How close to the edge of the performance envelope are you?


The importance of closely examining aircraft performance in the summer and at higher elevations.


We frequently hear about complacency with relation to flying. The tendency of course is that as pilots get more and more time under their belts, they tend to become complacent with regards to the operation of their aircraft. We see this in all aspects, from planning, to preflight, and right on into flight operations.

This last weekend I was at the Glenwood Springs airport where I witnessed a takeoff that could have easily ended in tragedy. This particular incident made me think back to another incident several years earlier that was very tragic indeed where lack of flight planning resulted in a child burned to death on the side of a mountain in the wreckage of a small plane crash. This particular crash actually killed 2 of the four passengers, one being a child and the other being his father. The irony of this wreak was that it was an airplane in perfect working order, had plenty of fuel, and was being flown on a perfect sunny cloudless day here in Colorado.

I see it everyday, pilots becoming lazy… not flying with precision of altitude and heading, not scanning for traffic as intently as they had when they first got licensed. What used to be a thorough preflight becomes a brief walk around. Of course no single aspect seems to fade more than the flight planning process. What was once a well prepared flight plan seems to go away entirely.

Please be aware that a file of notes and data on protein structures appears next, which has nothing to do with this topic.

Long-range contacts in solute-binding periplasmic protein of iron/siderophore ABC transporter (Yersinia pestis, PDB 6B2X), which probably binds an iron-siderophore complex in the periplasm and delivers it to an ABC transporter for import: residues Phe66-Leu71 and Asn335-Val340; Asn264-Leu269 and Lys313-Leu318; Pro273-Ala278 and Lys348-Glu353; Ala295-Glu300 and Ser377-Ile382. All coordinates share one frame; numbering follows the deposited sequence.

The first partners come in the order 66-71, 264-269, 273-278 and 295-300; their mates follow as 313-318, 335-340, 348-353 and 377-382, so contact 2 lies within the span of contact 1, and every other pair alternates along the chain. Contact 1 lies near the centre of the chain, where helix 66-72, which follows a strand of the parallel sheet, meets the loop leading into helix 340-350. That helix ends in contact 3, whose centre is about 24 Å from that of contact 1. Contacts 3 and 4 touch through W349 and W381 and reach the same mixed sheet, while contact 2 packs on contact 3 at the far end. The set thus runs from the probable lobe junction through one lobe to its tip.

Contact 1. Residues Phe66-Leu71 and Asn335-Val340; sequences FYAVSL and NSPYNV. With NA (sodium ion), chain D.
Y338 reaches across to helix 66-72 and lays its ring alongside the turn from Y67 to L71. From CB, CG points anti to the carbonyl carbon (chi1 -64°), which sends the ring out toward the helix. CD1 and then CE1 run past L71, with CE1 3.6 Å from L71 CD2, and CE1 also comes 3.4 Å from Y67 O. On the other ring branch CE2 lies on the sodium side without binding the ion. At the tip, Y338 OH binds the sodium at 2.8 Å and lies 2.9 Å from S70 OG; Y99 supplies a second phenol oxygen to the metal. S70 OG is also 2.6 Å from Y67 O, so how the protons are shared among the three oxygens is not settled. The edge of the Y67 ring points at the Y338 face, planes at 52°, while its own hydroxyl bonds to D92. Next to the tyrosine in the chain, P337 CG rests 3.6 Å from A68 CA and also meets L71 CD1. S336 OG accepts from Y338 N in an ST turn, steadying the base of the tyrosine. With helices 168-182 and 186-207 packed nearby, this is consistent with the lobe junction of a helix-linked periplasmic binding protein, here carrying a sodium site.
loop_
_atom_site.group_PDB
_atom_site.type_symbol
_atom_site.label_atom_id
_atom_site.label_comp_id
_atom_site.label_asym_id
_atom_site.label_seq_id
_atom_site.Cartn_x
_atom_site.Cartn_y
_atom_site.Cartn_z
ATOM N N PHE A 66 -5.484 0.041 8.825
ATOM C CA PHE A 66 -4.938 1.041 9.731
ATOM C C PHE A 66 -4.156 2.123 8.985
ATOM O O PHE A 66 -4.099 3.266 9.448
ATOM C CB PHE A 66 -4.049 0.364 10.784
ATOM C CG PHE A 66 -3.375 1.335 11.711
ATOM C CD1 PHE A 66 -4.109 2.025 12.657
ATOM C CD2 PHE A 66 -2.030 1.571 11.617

During our mountain flight training I often fly with pilots that have been flying for years if not decades. I usually begin each flight with what did flight service say? It’s amazing how many pilots will not hesitate to hop in the plane without even so much as a weather check. This is problem for a variety of reasons, which I will get into. But even if you think you know and understand the weather in your local area and you’re only staying in the pattern it’s still smart to see what’s happening with temporary flight restrictions.

Lack of flight planning is an even larger issue when flying in the mountains. Thinner air means operating much closer to the airplane performance limit. With both the incident that nearly occurred this weekend as well as the wreak I referred to, the issue was the same. The pilot’s failure to do any type of planning and subsequent failure to understand the performance limitations of their aircraft.

In the case of the wreak, the pilot departed Eagle Airport with full fuel and 4 passengers and tried to fly direct to Salt Lake. The only problem, it was high density altitude and the aircraft simply could not deliver the climb performance needed to fly direct. The missing ingredient… planning. A thorough planning would have revealed the aircraft’s inability to fly direct over a 13,000 foot mountain, and the result of the planning would have been either a lighter fuel load or a different route.

The incident I watched nearly unfold was all too similar. Without thinking (or ranther any planning), a pilot of a normally aspirated ’74 Arrow topped off the tanks, and him and his passenger took off. They got in the air with only a couple feet remaining of runway and cleared the trees at the end with only a couple feet of clearance. Had they consulted the POH and some some basic performance calcs they would have known they were on the very edge of their aircraft performance.